Since the COVID-19 pandemic, a growing number of central nervous system (CNS) complications in patients with COVID-19 have been reported. Isolated, longitudinally extensive transverse myelitis (LETM), is a unique presentation of CNS involvement. The limited reports, its diverse clinical manifestations and the possible long-term consequences make the reporting crucial to further our understanding of those syndromes occurring in COVID-19 positive patients.
A 63-year old male consulted the emergency department after a sudden onset of gait ataxia, a one-week history of paresthesia progressing from the feet to the midsternal area and urinary. He tested positive on a SARS-CoV-2 RNA RT-PCR nasopharyngeal swab two days prior to the onset of his symptoms. Neurological examination showed a sensory level at T7 with symmetrically reduced fine touch, vibration, proprioception and furthermore an ataxic gait was observed. Cerebrospinal fluid on day one of admission showed pleocytosis, predominantly neutrophils, elevated protein count and normal glucose level and IgG. MRI of the spinal cord revealed a diffusely increased signal intensity involving the near-complete spinal cord, from the brainstem to level T12, fitting the diagnosis of LETM.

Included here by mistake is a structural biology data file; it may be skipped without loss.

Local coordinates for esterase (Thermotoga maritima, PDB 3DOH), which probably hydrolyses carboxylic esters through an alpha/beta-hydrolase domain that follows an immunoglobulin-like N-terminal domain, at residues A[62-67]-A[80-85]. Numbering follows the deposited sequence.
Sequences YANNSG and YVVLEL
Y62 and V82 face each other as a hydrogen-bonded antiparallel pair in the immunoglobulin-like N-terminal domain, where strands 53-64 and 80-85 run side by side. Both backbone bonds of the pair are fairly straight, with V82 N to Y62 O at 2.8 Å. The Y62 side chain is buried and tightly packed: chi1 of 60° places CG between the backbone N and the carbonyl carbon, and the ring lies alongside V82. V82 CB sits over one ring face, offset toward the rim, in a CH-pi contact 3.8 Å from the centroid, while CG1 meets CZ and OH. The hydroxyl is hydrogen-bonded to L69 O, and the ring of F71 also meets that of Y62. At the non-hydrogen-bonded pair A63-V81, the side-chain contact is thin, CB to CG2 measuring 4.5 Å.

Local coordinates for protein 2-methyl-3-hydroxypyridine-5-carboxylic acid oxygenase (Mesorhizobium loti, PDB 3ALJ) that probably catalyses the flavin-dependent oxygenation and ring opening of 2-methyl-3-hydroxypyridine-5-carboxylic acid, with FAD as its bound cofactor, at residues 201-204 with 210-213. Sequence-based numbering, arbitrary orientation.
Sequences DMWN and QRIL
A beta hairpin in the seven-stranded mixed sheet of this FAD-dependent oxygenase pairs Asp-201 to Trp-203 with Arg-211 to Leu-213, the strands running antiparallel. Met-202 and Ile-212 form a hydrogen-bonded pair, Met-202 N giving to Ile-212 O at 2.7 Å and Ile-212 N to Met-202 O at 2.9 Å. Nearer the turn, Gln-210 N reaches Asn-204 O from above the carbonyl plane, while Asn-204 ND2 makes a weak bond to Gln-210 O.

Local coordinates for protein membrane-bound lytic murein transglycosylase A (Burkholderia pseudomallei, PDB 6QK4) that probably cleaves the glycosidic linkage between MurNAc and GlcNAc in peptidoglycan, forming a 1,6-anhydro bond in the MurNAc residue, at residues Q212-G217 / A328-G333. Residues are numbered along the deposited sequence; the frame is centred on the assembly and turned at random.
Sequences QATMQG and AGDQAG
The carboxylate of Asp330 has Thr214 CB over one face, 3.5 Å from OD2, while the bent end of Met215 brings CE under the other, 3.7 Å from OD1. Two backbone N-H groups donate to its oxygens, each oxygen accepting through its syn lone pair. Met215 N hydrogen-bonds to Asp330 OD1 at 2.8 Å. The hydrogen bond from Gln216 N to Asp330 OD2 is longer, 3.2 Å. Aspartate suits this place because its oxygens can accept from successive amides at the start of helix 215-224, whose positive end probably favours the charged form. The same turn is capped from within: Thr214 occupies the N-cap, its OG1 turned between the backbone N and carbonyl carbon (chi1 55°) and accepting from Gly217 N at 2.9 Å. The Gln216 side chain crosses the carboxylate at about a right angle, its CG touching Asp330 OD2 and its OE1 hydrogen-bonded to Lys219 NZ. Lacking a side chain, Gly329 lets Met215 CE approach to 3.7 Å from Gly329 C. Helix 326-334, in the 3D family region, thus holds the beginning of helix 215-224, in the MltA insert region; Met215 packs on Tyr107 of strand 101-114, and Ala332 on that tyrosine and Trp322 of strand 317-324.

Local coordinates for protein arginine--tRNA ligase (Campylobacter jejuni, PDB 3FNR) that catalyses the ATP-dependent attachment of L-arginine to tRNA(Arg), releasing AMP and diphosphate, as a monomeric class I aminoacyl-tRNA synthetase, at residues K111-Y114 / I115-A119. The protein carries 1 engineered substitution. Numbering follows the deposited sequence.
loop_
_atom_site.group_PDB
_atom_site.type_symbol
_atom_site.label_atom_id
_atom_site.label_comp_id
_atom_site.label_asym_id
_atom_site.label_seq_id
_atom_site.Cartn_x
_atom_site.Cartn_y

The few cases of transverse myelitis in association with COVID-infection are believed to have an immune-mediated postinfectious mechanism. In this case however, parainfectious direct viral invasion of the spinal cord is far more likely because of a neutrophilic predominance in CSF and a short timespan between infection and symptoms. It could provide more clues that the SARS-CoV-2 is acutally capable of causing direct neurotoxic effects.